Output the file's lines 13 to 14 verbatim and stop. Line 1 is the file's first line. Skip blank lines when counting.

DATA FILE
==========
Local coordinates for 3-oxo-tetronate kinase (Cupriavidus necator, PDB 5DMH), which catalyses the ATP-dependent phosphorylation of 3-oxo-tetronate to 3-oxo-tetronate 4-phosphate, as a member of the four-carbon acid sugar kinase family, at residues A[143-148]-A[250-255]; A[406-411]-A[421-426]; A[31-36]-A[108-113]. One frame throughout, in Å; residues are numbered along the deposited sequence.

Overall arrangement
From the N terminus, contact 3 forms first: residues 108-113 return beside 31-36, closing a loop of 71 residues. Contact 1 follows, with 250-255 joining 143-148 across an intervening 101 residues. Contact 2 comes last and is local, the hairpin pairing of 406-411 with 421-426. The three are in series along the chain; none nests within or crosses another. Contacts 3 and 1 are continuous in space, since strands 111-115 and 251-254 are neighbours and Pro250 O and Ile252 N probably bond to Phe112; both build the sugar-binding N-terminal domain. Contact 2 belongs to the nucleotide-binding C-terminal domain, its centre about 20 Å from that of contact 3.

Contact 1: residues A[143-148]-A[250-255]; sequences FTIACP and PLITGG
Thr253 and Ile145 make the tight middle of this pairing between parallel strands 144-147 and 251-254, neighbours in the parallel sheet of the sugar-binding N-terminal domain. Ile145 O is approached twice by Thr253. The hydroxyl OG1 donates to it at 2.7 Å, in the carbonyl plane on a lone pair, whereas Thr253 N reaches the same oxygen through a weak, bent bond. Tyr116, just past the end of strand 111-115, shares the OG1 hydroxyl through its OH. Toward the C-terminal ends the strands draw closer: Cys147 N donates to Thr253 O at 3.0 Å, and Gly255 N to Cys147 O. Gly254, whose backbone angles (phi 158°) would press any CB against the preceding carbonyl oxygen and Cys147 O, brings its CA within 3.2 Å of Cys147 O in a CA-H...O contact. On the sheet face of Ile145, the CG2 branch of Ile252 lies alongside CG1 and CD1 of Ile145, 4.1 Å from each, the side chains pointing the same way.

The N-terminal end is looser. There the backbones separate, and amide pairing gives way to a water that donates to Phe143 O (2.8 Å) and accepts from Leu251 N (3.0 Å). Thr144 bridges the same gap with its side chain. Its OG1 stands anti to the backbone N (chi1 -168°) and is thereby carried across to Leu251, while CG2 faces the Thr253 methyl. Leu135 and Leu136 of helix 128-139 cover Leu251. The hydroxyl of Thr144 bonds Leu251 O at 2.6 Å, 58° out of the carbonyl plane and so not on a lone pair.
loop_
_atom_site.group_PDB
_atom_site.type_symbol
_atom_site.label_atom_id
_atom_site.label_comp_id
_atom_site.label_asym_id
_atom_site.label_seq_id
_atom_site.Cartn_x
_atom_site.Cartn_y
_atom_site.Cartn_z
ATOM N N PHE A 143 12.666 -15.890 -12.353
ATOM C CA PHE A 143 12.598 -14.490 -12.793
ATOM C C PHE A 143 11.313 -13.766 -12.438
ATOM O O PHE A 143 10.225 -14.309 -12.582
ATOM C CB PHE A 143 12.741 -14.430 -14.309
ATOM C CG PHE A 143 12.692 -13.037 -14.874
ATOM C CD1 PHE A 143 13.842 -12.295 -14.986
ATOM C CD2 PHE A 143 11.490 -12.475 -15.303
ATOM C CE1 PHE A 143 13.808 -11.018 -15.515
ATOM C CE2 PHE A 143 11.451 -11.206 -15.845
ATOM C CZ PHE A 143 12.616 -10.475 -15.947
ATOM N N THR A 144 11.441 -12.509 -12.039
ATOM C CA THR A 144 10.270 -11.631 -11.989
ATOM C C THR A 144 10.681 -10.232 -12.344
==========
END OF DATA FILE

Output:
_atom_site.label_seq_id
_atom_site.Cartn_x